The state of society, its values and norms, its weaknesses and lapses, inevitably defines its government to a great extent. Peoples last for millenia while few governments survive more than a few centuries before they're tossed aside for something else. Those that do last are capable of evolving, sometimes to the point of re-inventing themselves, to accommodate changing circumstances and attitudes.
I think the best form of government is that which encourages, perhaps even facilitates the strongest, healthiest society to nurture the symbiosis between citizen and state. Likewise, a sick society is symptomatic of sick government, a problem recently addressed by American contemporary chronicler Chris Hedges:
"...The childish idea that we can always prevail, that reality is never an impediment to what we want, is the central motif of illusion peddled on popular talk shows, by the Christian Right, by Hollywood, in corporate retreats, by the news industry and by self-help gurus. Reality can always be overcome. The future will always be glorious. And held out to keep us amused and entertained are spectacles and celebrities who have become idealized versions of ourselves and who, we are assured, we can all one day become.
"The cultural embrace of illusion, and the celebrity culture that has risen up around it, have accompanied the awful hollowing out of the state. We have shifted from a culture of production to a culture of consumption. We have been sold a system of casino capitalism, with its complicated and unregulated deals of turning debt into magical assets, to create fictional wealth for us and vast wealth for our elite. We have internalized the awful ethic of corporatism -- one built around the cult of the self and consumption as an inner compulsion -- to believe that living is about our own advancement and our own happiness at the expense of others. Corporations, behind the smoke screen, have ruthlessly dismantled and destroyed our manufacturing base and impoverished our working class. The free market became our god and government was taken hostage by corporations, the same corporations that entice us daily with illusions though the mass media, the entertainment industry and popular culture.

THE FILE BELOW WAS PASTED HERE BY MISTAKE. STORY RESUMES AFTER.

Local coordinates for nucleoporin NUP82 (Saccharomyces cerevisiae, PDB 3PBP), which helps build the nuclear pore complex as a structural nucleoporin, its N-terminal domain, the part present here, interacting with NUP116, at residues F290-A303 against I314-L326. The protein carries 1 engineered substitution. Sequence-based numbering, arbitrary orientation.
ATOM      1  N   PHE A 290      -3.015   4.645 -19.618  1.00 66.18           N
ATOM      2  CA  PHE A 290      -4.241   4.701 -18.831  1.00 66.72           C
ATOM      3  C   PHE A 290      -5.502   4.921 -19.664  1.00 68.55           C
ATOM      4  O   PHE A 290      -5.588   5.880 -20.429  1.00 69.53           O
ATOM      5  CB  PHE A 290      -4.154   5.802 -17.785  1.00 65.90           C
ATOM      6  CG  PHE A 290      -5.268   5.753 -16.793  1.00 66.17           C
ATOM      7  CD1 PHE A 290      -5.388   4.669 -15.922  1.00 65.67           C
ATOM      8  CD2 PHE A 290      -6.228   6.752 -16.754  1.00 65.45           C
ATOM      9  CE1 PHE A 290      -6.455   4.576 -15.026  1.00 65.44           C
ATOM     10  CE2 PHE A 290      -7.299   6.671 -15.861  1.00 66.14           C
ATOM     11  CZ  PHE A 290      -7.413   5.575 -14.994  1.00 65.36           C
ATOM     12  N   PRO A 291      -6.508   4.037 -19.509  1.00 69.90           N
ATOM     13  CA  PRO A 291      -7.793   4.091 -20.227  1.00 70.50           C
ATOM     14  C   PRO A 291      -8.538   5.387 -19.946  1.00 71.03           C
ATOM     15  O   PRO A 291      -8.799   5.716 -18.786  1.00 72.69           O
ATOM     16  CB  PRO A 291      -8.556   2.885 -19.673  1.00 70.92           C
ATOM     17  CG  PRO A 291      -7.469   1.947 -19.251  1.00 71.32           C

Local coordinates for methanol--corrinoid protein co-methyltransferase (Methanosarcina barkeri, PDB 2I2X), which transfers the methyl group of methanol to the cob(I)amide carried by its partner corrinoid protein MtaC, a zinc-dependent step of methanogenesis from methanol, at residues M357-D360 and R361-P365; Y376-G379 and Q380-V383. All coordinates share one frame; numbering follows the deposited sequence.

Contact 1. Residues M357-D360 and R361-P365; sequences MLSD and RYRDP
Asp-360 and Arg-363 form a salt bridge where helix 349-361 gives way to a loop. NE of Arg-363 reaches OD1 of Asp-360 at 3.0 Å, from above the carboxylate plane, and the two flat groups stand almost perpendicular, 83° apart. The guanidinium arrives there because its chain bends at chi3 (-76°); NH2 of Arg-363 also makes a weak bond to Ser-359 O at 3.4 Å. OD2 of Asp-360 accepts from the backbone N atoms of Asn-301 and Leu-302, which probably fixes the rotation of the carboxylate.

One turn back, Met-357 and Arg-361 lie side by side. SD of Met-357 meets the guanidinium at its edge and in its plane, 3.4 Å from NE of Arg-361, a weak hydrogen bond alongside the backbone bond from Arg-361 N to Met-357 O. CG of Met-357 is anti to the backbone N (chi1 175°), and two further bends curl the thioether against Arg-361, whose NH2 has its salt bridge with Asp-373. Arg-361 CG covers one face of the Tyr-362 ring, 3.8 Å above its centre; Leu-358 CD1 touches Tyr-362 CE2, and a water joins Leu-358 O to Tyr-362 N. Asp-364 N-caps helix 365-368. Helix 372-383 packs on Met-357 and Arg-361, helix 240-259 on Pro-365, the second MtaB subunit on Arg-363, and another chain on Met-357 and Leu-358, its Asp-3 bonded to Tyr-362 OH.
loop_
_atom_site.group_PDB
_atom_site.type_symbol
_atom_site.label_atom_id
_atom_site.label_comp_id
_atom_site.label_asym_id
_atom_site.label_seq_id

"The more we sever ourselves from a literate, print-based world, a world of complexity and nuance, a world of ideas, for one informed by comforting, reassuring images, fantasies, slogans and a celebration of violence the more we implode. We ask, like the wrestling fans or those who confuse love with pornography, to be fed lies. We demand lies. The skillfully manufactured images and slogans that flood the airwaves and infect our political discourse mask reality. And we do not protest. The lonely Cassandras who speak the truth about our misguided imperial wars, the global economic meltdown and the imminent danger of multiple pollutions that are destroying the eco-system that sustains the human species, are drowned out by arenas full of fans chanting "Slut! Slut! Slut!" or television audiences chanting "Jer-ry! Jer-ry! Jer-ry!" The worse reality becomes, the less a beleaguered population wants to hear about it and the more it distracts itself with squalid pseudo-events of celebrity breakdowns, gossip and trivia.
"A culture that cannot distinguish between reality and illusion dies. And we are dying now. We will wake from our state of induced childishness, one where trivia and gossip pass for news and information, one where our goal is not justice by an elusive and unattainable happiness, to confront the stark limitations before us or we will continue our headlong retreat into fantasy."
Within a culture so deeply afflicted is there any form of government that could be considered ideal? When the society and government become mutually corruptive, arguments over the fine points of individual versus collective rights and economic models become almost absurd.